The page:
There is a lot written about creating Unique Selling Propositions (USPs) and offering unique products and services to your target market. But what if what you sell is a commodity?
By that I mean: what if you are prohibited (by law or by your head office or by some other force) to sell anything more than what is being offered by other competitors? This is one of the markers of a commodity — it’s a sameness between your offering and your competitor’s offering. (Another marker is a similarity in price regardless of who you buy from, although this is not always the case).
If you can’t change the product, how do you separate yourself so that your audience prefers you? Here are some ideas:
DO NOT COMPETE ON PRICE
I say this as much as I can: do not be the low-price provider! This is not a winning position for the long-term. You might gain marketshare in the short-term but you need to scale up to make it work. (Yes, some companies do try to be the low-cost provider and they make it work but I think it’s a short-sighted mistake).
There is one exception: If you have a lot of fees or add-ons, and if you’re able to, consider eliminating the fees. Customers resent the extra fees, which can feel like a money-grab. If you have to charge exactly the same as your competitor but you can do so without fees then that can be a powerful way to compete on price without actually competing on price.
OFFER BETTER SERVICE
Okay, let me be clear on this: I’m very, very reluctant to suggest to anyone that they offer better service because many companies fall into the trap of saying they offer better service but the end up offering exactly the same service. In general, I don’t think you should compete on service. However, I’ll make an exception: If you indeed give absolutely astonishing service that leaves your customer in tear then go ahead and compete on service. But be careful not to fall into the all-too-common trap of believing you’re giving great service when all you’re really doing is giving the same baseline service that all customers receive and expect.
OFFER A BETTER EXPERIENCE
This is sometimes lumped together with offering better service, and it is similar, but I’ll mention it here anyway because it can get overlooked: When possible, offer a better shopping experience. If your customer can get the same product or service anywhere, make it easy and attractive to buy from you. Make your shopping experience simple to transact but also enjoyable (and perhaps even fun, when appropriate).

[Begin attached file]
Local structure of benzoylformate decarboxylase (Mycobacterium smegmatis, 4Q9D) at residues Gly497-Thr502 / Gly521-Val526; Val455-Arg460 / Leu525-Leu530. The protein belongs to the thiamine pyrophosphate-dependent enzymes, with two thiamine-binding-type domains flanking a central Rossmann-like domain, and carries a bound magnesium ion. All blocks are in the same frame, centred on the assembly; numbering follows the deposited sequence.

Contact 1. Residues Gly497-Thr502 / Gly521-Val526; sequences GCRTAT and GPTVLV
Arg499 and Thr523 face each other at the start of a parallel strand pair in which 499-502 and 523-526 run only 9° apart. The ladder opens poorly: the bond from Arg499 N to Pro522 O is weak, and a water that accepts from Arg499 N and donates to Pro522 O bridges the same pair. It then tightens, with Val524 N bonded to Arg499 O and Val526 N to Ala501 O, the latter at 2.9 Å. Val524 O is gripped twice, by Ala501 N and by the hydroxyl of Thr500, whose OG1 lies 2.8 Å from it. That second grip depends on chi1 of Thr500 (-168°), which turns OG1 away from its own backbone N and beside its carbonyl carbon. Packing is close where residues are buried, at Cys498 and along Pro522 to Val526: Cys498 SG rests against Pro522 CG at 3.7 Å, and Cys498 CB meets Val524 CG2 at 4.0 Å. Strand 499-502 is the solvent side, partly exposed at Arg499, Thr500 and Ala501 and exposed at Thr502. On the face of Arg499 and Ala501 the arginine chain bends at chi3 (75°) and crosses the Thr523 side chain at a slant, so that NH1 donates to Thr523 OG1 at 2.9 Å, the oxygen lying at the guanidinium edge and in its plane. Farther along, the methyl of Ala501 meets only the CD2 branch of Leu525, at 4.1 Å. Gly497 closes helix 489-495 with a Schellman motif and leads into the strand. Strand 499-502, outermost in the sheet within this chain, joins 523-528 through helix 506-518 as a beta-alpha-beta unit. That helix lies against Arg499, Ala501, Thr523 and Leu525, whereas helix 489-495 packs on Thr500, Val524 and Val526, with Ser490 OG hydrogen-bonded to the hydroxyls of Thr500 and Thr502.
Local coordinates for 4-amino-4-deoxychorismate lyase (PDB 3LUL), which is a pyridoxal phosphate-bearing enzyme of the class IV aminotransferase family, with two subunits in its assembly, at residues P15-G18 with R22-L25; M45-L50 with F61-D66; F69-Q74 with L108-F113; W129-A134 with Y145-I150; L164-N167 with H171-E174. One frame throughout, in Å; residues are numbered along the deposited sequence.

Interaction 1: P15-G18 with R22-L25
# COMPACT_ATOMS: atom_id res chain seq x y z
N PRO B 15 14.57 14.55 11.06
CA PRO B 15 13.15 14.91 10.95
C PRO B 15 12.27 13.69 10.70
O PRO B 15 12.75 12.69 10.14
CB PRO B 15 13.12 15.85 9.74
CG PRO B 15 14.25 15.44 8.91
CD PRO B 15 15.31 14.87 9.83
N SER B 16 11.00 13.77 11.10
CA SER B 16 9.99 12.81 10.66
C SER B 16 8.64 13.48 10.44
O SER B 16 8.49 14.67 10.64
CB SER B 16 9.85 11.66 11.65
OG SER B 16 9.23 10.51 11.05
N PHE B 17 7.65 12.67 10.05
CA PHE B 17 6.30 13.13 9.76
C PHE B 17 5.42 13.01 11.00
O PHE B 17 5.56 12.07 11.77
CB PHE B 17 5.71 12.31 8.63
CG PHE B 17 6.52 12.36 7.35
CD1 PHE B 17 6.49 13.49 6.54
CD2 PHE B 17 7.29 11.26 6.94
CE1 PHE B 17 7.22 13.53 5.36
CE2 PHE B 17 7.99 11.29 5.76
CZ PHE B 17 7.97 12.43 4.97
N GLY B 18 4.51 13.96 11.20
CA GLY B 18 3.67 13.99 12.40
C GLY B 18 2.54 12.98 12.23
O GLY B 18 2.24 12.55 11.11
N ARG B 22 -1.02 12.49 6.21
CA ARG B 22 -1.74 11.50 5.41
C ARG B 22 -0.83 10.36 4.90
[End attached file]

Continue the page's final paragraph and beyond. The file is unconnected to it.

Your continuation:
If possible (again, there might be a legal restriction or head office restriction), provide extras. These could be low-cost or even no-cost add-ons that add value to the customer’s purchase. They could be another thing (such as another product), or they could be another service (such as helping the customer to bring the product home or assembling it for them), or they could be some extra bonus (such as great advice about how to derive more value from the product or service.
I think this is the most powerful and effective strategy of the ideas I’ve listed here. If you must offer exactly the same product or service as your competitor, consider specializing in who you sell it to. If your competitor is selling to just about anyone, it can be tempting to take a similar approach and try to sell to anyone as well. But you have the potential of attracting better clientele (and potentially more clientele), who pay a higher price, if you specialize. Specializing allows you to offer exactly the same product or service but to position it very differently. (As a bonus, your marketing can become more effective, too!)
END COMMODITIZATION NOW!
If your product or service suffers from commoditization, it can become frustrating as you play what feels like a zero-sum game with your competitor, trading less loyal customers back and forth depending on who happens to have the best coupon that month. But it doesn’t have to be that way!
Embed these strategies in your business to add value to your product or service.